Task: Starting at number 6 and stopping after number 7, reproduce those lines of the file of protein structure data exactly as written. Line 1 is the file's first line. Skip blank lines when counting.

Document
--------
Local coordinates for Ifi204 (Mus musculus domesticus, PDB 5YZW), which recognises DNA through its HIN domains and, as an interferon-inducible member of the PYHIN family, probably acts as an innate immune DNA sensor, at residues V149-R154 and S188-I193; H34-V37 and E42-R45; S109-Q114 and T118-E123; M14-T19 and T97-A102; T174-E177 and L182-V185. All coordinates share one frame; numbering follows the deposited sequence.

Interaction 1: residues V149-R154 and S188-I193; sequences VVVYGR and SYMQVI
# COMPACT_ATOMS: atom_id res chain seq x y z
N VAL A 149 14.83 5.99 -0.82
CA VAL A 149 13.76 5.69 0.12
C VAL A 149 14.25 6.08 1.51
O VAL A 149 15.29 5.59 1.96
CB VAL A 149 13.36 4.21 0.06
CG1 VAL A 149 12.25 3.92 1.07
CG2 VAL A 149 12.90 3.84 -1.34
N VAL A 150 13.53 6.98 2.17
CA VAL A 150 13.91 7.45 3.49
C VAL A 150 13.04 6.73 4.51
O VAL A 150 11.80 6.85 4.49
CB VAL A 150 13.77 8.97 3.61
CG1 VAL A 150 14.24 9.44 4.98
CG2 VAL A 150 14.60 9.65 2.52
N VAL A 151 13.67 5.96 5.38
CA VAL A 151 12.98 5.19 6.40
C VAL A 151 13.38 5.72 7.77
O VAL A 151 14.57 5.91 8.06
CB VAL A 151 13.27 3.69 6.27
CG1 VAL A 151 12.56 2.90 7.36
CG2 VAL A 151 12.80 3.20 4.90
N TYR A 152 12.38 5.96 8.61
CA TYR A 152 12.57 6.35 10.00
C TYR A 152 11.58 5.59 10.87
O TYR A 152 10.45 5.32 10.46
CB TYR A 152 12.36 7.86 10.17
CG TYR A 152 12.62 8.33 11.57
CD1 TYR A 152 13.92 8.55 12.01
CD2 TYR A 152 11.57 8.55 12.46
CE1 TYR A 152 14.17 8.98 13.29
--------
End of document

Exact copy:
C VAL A 149 14.25 6.08 1.51
O VAL A 149 15.29 5.59 1.96